Meet Janet Whitney, Eating Disorder Program Director
Janet Whitney, M.A., M.F.T.
Eating Disorder Program Director
Janet Whitney is a California-licensed marriage and family therapist with over 35 years of experience in the field. Her focus is positive psychology and challenging negative beliefs through the law of attraction, spirituality and mindfulness. As author of “Facing Your Fears, Following Your Dreams and Finding Success,” Janet leads patients toward a more fulfilling life while continuing to train other therapists in the “Facing Your Fears” program.
Eating disorder program in San Clemente
Sovereign has an amazingly positive energy that I felt right away. There is an element of friendliness, care and passion that motivates everybody to work diligently here.
We offer a warm and beautiful 11-bed home, with a swimming pool and comfortable furnishings. We have created a brand new, comprehensive Eating Disorder Workbook that includes detailed assignments such as writing a letter to their eating disorder and a letter of forgiveness to themselves. Our dietician individualizes each patient’s meal plan and takes them on experiential outings to get used to grocery shopping and eating in restaurants. Our clinical staff leads groups in mindfulness, self-esteem, body awareness and communication skills, among other group experiences. We also offer equine therapy and yoga training as part of our treatment.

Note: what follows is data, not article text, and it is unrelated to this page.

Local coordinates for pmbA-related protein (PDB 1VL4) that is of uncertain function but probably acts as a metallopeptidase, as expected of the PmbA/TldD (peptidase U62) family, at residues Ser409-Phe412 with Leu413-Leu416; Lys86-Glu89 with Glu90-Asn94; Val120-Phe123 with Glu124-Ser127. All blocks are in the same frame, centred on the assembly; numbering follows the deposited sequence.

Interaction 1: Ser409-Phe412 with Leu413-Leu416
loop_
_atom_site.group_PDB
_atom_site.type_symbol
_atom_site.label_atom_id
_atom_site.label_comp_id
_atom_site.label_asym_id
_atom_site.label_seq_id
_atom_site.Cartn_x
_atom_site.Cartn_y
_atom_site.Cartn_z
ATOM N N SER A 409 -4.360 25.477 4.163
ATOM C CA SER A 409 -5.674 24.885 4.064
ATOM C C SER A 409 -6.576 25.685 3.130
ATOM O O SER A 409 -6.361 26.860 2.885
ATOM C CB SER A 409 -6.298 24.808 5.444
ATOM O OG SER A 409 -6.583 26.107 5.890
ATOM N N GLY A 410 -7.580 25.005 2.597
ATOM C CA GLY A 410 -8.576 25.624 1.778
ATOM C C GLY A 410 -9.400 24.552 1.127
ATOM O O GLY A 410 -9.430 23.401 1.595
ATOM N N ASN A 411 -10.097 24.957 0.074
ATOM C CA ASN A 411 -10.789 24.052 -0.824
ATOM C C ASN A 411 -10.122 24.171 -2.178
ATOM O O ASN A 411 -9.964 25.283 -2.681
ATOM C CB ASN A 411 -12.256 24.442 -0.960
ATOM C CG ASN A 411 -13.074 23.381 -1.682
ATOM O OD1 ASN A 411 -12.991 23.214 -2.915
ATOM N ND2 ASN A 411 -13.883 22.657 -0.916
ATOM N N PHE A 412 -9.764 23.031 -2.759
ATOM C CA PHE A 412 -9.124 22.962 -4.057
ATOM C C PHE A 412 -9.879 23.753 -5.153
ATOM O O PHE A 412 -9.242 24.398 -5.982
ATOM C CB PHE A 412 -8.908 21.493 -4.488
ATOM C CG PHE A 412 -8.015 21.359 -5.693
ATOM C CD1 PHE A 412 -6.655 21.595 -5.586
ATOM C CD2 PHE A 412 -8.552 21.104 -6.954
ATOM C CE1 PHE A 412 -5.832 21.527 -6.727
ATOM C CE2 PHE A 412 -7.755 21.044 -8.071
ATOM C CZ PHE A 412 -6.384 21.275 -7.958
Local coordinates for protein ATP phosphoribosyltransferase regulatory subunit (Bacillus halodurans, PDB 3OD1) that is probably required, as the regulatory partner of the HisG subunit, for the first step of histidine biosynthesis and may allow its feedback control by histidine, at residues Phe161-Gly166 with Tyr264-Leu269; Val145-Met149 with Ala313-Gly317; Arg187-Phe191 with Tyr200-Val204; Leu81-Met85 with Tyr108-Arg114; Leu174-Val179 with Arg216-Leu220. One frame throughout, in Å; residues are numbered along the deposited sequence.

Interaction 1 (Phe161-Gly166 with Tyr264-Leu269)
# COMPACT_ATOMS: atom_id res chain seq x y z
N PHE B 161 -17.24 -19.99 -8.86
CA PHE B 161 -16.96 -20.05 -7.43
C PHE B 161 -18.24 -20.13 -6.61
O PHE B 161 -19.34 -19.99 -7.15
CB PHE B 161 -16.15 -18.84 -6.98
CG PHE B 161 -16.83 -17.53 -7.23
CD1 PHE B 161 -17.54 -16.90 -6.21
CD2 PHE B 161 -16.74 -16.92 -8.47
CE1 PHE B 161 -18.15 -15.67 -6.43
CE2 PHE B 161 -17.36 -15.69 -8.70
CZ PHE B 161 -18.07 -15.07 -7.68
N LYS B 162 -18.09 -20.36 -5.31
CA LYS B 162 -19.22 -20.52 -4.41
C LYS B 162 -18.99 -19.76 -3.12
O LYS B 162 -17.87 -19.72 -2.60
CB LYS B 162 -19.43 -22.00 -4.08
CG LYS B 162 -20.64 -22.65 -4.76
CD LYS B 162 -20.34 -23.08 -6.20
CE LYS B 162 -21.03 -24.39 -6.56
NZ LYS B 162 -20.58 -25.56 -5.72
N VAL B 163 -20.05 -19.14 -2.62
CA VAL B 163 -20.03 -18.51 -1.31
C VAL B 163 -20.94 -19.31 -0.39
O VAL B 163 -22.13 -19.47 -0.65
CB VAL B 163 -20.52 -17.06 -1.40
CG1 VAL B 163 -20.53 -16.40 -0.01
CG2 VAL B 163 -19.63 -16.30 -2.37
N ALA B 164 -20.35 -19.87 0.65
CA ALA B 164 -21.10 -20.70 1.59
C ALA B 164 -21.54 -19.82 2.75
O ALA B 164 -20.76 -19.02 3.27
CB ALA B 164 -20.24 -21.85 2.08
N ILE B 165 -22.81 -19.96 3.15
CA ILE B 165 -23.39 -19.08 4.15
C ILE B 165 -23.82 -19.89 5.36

The supportive and helpful environment at Sovereign will allow us to expand this program to a larger population here and in the other locations. An adolescent program for eating disorders in San Diego will be our next project.
My philosophy in a word: positivity. Individuals with eating disorders are a tough population to convince to enter treatment. Hence, it is our responsibility to create a program that people would want to come to. Our treatment is going to be their safe haven: one place where they will find hope, faith, care and a renewed belief in their strengths. If their three months at Sovereign are the best three months of their battle, then we have done our jobs right.
Eating disorders are intense, multifaceted illnesses. Keeping the program light and fun is the only way to keep the patients motivated and healthy. It is important for the team to maintain their health and spirits, too. Our thoughts have the energy to shape our lives and create reality. When we, as a team, see the potential of someone overcoming an eating disorder, the patients will see it too. Once we believe in them, they will too.
Personal connection with eating disorders
My passion comes from my personal history, taking my fifteen-year-old daughter into treatment 11 times for her eating disorder. Her health deteriorated in front of my eyes as I saw her weight drop to 79 pounds and her organs shut down. Seven years later, she still struggles every day but is better enough to go back to college.
Never giving up on my daughter has made me understand the pain that eating disorders cause in everyone they touch. As a program director, I consider it my gift to have this deeper understanding and the undying desire to heal that pain in anyone who is open to our help.
The motivation behind my career has always been to be a good mother. The way I see it in my three kids, everyone has a gift. They have to find their purpose and follow the pathway. I see patients coming in and getting well but I want to see more. I want to see them thrive, hope and dream. They have a vision of what their true potential is. We want to know what that vision is and encourage them to pursue it. The problem and solution lie in their hands.